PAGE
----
Fighting Back Against Bullying

By Beacon Staff

BIGFORK – At the beginning of November a Bigfork High School student found a note in a bathroom titled “People to Kill” with three names written on a piece of toilet paper. In a post-Columbine world of “zero tolerance” and heightened awareness, the school and the whole community heeded the warning.

It was an extreme example of what Bigfork schools are working to stem. It’s not that bullying is rampant in the school, but that doesn’t mean it’s nonexistent.

“Our problems are small,” says Michael Perez, the middle and high school choir teacher, “but they are problems.”

Last spring, after receiving complaints, the district conducted a survey to find out how big an issue bullying is. It went to the students to see if they had been bullied in the past, how often, and if they had witnessed intimidation.

“Even though we have a really nice bunch of kids,” says Bigfork Middle School psychologist Mary Ahnert, “bullying still happens.”

Of approximately 200 students in the third-through-eighth grades, 19 percent reported being bullied for an extended period of time. Twenty-five percent said they had been bullied two-to-three times in the past three months and 88 percent said they felt sorry about that they had seen and wished they had helped. Bigfork Middle School Principal Wayne Loeffler says the school looked at those numbers and decided to invest $6,000 in a program to fix it.

“We’ve got 88 percent of our kids who say its going on, but don’t know how to stop it,” says Loeffler. “We need to teach them.”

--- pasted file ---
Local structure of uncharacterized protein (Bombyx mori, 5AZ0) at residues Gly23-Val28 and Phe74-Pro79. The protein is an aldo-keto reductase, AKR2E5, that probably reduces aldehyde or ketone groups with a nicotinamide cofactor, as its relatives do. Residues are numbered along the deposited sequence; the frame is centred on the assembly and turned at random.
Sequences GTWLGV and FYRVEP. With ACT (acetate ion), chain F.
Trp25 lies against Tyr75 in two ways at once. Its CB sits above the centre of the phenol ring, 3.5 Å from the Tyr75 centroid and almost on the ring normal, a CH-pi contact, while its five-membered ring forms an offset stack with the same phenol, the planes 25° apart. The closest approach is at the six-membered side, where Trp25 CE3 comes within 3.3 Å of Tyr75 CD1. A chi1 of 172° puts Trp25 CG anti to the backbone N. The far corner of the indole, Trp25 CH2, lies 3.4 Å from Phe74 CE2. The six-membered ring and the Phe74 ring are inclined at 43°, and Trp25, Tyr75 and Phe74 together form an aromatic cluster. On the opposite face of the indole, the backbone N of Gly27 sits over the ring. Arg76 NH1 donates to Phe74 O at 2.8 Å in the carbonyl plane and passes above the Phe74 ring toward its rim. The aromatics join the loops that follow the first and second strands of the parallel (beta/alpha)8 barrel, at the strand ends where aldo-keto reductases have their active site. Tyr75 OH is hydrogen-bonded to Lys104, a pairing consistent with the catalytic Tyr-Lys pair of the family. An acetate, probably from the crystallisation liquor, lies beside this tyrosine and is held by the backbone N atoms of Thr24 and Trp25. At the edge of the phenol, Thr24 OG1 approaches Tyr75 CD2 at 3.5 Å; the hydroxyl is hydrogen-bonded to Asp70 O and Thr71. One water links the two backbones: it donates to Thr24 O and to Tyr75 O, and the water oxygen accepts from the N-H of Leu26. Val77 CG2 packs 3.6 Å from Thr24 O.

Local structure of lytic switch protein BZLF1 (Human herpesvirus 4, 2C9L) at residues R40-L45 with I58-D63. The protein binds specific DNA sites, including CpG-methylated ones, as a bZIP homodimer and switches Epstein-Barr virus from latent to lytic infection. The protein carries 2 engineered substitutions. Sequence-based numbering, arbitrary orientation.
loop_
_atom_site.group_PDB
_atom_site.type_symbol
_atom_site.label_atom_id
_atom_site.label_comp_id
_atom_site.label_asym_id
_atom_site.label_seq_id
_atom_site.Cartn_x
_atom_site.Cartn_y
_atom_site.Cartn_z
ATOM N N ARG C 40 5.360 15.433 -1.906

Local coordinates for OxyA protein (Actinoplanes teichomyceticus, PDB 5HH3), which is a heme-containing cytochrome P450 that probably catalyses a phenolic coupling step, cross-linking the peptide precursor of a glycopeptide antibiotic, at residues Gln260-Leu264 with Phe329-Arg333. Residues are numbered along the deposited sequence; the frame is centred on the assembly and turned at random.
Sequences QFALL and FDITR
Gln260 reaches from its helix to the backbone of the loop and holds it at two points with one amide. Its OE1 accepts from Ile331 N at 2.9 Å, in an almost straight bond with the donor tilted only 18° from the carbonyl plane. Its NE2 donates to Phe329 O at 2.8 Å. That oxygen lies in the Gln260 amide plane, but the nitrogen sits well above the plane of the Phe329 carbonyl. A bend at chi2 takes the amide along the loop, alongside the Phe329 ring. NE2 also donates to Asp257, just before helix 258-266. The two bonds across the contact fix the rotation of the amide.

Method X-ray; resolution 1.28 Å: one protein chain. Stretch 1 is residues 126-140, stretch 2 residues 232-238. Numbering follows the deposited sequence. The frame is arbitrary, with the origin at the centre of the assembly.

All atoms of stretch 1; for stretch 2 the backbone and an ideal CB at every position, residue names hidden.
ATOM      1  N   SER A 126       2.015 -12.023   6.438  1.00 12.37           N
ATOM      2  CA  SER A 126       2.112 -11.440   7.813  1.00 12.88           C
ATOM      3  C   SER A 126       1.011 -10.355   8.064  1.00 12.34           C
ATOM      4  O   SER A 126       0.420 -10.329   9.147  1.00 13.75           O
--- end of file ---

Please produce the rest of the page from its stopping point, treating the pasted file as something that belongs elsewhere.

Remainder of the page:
The district instituted the Olweus Bullying Prevention Program. Bigfork teachers say this is the only district in the nation that has implemented the program from kindergarten through 12th grade. The goal is to create an atmosphere throughout the district that fosters inclusion and empowers students to stop bullying behavior.

“As the principal, sometimes you’re the last person to hear about things,” explains Loeffler. “Then you have to backtrack and try to talk to people.”

Teachers, lunch monitors, cafeteria workers, janitors, bus drivers and aides have all had the training. “They are instructed to intervene, immediately, right then and there,” says Loeffler.

Olweus teaches students four rules: not to bully others, to help another student being bullied, to include those who are easily left out and to tell an adult at school and an adult at home if they see or experience harassment.

“You may think of bullying as ‘Hey kid, give me your money,’” says Perez, “but it’s a little bit different now.” The staff is asking parents to help watch for name-calling, excluded students, rumors and cyber-bullying. The latter involves sending e-mails or texts of insults, rumors, or intimidations and can be the hardest to spot. As with other forms of bullying, it’s not generally reported to teachers.

“If you hear about bullying at home, chances are you’re the first to hear about it,” says Anhert. She says to make a note of where and how an incident occurred, helping the school to know how to intervene.

“Our first job is to protect who was bullied,” says middle school teacher Tracy Swope. “Every time a person is reported for bullying, it’s documented.” The school intends bullies to suffer immediate consequences, and to follow up with teachers and parents to stop the behavior.

Perez describes bullying as negative or harmful actions from one student who has more power – physical or social – over another student. Working with fifth through eighth-graders, he sees the transitions.

At the elementary level, Principal Jackie Boshka sees a specific problem. The school needs to teach their elementary school students the difference between tattling and helping.

“Are you trying to get someone in trouble,” she asks, “or are you trying to help them?” Boshka says at the elementary level they’ll also need to highlight the differences between rough and tumble play and bullying.

Olweus charts some of those differences: if it’s play, the people involved are friends, have played similar games before and switched roles, and will play other games together.

“At the lower level, it’s just awareness,” says Loeffler, “and hopefully that’ll carry on up.”

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